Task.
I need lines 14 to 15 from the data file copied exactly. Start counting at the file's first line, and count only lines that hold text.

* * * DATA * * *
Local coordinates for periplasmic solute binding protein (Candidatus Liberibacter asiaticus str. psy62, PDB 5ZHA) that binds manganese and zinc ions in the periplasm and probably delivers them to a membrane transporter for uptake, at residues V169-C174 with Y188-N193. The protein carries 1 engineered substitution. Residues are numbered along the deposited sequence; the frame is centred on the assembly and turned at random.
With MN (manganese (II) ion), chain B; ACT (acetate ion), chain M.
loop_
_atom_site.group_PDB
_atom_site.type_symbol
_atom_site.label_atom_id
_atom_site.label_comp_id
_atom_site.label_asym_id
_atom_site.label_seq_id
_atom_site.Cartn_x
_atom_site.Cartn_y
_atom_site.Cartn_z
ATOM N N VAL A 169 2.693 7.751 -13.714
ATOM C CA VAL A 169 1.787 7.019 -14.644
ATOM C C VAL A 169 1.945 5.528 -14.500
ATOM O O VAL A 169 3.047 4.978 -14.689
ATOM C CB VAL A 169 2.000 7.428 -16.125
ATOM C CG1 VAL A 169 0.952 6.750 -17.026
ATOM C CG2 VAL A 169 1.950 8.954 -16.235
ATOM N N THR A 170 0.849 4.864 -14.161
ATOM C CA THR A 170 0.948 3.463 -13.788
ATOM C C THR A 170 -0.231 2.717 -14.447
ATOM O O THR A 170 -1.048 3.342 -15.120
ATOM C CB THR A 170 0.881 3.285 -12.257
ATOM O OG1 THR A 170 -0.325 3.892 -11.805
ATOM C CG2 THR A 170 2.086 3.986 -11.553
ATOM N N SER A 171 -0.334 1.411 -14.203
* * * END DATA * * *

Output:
ATOM C CA VAL A 169 1.787 7.019 -14.644
ATOM C C VAL A 169 1.945 5.528 -14.500